Enjoy the bounty of your local farmers markets and growers.

Only 1 in 10 adults gets the recommended amount of fruits and vegetables each day, according to the Centers for Disease Control and Prevention. Needing to up your game? Try shopping at an Illinois Farmers Market or produce stand. You’ll learn what’s in season, how to wash and cut different fruits and vegetables, and how to transform them into delicious dishes everyone will enjoy. Discover the art of menu planning, be inspired, and take away new recipes to try! Read our Tips for Sampling the Season.

Health Benefits of Eating Fruits and Vegetables

Eating a diet rich in fruits and vegetables can:

  • Lower the risk of heart disease, stroke, and some types of cancer
  • Lower the risk of eye and digestive problems
  • Lower the risk of weight gain
  • Increases sources of vitamins, minerals, and fiber
  • Reduce high blood pressure

Fruits and vegetables travel an average traveled an average of 1,500 miles from farm to packing plant to the grocery store. Along the journey, produce may have lost vitamins. Other nutrients, like minerals, carbohydrates, fat, and protein, should remain the same. Buying locally grown foods limits the distance traveled and vitamin loss.

Benefits to Local Economies

Buying local foods from direct-to-consumer (DTC) options include purchasing food from farmers markets, farm stands, or community supported agriculture. Researchers have found that people who buy from DTC outlets are more likely to engage in several healthy practices, including having their own vegetable garden, being aware of the MyPlate campaign to promote federal dietary guidelines, and searching the internet for information on healthy eating. People who bought from DTC outlets were also more likely to rate the healthfulness of their family’s diet as excellent or very good.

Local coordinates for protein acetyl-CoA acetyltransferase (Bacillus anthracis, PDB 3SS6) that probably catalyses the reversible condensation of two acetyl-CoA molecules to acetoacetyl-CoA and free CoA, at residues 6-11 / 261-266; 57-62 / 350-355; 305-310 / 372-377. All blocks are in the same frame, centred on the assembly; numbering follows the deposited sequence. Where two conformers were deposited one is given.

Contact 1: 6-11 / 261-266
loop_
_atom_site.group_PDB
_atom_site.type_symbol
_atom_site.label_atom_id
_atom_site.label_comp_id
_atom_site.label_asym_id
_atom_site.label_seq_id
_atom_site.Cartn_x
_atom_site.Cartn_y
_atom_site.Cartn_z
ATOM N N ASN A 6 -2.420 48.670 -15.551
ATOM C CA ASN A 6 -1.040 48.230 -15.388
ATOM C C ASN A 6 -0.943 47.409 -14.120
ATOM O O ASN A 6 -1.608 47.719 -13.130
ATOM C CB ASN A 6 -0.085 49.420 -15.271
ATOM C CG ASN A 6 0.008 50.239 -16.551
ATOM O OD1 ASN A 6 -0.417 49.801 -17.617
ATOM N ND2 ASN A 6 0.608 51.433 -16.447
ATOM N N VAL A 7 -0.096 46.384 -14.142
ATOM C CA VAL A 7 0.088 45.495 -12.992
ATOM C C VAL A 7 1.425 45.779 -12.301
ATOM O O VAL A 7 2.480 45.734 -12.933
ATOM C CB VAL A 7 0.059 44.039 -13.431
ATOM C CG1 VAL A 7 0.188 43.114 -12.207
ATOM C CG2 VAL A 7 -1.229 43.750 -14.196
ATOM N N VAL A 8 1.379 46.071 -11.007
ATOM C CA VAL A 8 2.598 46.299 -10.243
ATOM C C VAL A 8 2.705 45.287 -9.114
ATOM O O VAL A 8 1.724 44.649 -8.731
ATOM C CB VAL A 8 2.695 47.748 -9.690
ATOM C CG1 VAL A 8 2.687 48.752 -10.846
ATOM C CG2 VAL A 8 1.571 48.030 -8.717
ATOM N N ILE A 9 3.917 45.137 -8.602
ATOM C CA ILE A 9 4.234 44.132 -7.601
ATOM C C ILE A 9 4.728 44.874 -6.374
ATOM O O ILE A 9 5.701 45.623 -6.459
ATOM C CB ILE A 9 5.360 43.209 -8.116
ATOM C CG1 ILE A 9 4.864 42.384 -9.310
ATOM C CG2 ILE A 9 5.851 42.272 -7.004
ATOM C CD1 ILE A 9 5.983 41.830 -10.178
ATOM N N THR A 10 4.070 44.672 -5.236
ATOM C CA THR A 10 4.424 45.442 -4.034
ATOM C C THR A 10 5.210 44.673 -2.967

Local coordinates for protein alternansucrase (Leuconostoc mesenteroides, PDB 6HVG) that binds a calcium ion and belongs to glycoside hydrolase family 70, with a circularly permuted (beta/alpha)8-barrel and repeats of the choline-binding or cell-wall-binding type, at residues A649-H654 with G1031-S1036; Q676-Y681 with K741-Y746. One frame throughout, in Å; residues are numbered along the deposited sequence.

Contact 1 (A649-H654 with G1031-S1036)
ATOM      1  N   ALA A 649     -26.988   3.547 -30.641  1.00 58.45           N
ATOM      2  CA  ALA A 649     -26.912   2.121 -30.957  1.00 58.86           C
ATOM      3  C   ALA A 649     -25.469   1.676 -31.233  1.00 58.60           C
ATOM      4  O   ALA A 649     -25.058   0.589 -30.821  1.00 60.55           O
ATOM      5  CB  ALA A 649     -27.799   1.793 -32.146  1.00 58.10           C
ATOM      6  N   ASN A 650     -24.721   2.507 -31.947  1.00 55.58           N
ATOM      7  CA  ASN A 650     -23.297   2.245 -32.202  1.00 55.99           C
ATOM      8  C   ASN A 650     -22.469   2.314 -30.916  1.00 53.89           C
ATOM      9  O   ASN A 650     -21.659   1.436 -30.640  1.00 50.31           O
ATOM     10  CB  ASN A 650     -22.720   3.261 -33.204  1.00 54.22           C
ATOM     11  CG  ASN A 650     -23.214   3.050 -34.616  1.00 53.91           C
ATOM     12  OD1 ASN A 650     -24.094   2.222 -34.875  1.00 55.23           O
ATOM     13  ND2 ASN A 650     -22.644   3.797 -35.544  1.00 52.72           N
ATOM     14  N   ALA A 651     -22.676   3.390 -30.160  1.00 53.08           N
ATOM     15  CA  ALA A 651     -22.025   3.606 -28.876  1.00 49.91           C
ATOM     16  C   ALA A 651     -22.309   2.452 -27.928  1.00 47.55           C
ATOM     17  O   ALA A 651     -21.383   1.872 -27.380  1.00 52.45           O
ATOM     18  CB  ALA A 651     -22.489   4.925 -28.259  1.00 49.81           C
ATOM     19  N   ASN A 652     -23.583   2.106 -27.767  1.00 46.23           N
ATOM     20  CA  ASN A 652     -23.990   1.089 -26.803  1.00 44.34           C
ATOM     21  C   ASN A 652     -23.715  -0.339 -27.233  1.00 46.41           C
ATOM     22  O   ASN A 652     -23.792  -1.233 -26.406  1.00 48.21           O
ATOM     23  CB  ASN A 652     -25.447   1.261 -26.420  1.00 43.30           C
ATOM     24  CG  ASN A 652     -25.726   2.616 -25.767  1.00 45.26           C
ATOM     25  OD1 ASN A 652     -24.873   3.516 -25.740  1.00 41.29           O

Purchasing 15% of a family’s food budget from local farmers results in a $639 million increase in the central Illinois economy. For every $1 million in revenue, direct-market farms create almost 32 local jobs; whereas, larger wholesale growers create only 10.5. For every dollar spent at the grocery store, only 16 cents goes to the farmer. At the farmers market, the farmer receives the full benefit. 

What’s in season?

  • Spring: Asparagus, peas, lettuce, spinach, radishes, rhubarb, strawberries, onions, cabbages, sour cherries, sprouts, squash
  • Summer: Cauliflower, broccoli, tomatoes, cucumbers, green beans, melon, berries. apples, eggplant, nectarines, okra, peaches, potatoes, garlic, carrots, turnips, peppers, beets, sweet corn, raspberries, blueberries
  • Fall: Winter squash, sweet corn, beets, turnips, apples, pears, salad greens, green beans, rutabaga, gourds, pumpkins, parsnips, pears, apples, grapes
  • Winter: Winter squash, cabbage, collard greens, potatoes, beets

Shopping tips

  • Check your local newspaper and social media for types of produce available near you.
  • Bring cash and a clean, reusable bag.
  • Dress for the weather and wear comfortable shoes.
  • Don’t overbuy — you can come back next week!
  • Stroll through the entire market before you buy to check on what foods are available and to compare prices between vendors.
  • Wash fruits and vegetables just before serving.
  • Buy meat that has been kept at 41F° and keep it separate from other products.
  • Only buy pasteurized cider.

Check out these Tips for Buying Fresh from the Farmers Market. Need help for your produce? Watch these short videos.